An outstanding book. The volume is sound from a scientific perspective, grounded in primary sources and wide archival research, and, at the same time, contributes remarkably to our knowledge in this field. This is due both to the new empirical evidence provided, and to the fact that it builds on different disciplines such as political history, business history, political science, historical sociology, and history of capitalism. This multidisciplinary attitude allows the reader to reconstruct effectively the complexity of businessmen's approach to the political world, as well as improving our understanding of government interaction with business elites. ~The Economic History Review
The essays collected for Capital Gains are eminently readable. Each stands on its own as a fascinating snapshot into topics as varied as antitrust and patent law, the public-university system, anti-Vietnam protests, and the history of workplace diversity initiatives. More importantly, these essays together help to contextualize the rise of corporate power in the twentieth-century United States. ~The Journal of Interdisciplinary History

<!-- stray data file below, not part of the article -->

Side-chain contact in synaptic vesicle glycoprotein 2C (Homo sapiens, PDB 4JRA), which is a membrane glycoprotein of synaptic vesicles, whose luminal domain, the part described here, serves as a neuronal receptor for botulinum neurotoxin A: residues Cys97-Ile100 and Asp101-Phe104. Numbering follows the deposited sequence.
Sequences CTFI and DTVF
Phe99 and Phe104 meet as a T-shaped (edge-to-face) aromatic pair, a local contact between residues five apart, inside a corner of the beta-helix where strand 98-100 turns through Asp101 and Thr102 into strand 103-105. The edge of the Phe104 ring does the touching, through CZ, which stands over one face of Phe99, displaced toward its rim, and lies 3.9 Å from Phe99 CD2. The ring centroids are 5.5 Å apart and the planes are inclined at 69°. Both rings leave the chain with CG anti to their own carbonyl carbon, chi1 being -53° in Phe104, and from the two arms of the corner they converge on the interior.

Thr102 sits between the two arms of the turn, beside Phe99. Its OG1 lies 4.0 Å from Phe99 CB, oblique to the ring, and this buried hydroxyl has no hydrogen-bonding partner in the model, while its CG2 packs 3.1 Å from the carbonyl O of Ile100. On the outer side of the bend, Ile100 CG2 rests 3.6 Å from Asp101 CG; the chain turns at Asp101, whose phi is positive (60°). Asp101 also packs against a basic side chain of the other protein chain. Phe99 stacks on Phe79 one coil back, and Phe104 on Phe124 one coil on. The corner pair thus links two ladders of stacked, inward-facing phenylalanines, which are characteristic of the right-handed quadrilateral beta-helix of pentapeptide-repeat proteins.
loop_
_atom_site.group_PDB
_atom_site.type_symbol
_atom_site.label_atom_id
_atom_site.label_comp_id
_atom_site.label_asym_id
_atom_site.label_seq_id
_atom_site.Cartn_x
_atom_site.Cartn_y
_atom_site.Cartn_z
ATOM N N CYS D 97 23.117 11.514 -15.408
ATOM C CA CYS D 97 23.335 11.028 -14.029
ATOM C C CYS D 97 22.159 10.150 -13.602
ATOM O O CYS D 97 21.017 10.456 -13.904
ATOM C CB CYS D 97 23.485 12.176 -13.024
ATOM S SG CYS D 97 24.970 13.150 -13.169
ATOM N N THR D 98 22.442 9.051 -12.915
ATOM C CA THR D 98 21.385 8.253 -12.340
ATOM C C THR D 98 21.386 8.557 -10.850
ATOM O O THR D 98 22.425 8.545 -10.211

With Capital Gains, the scholarly push to revive political economy and craft a new history of twentieth century business, politics, and capitalism has found its vehicle. No longer can we cast 'business elites' as the thoughtless tools of the capitalist machine. Through rich, compelling archival research and authoritative historiographical analysis, these sophisticated essays make a powerful case for business as a multidimensional, ideologically diverse set of historical actors. ~Benjamin Waterhouse, University of North Carolina, Chapel Hill
What is the most productive way to study the history of capitalism? The authors in this volume pursue a multidisciplinary approach and believe in the importance of institutions and public policy. For these reasons, Capital Gains is a valuable contribution to the historiography of the twentieth-century United States. ~Kenneth Lipartito, Florida International University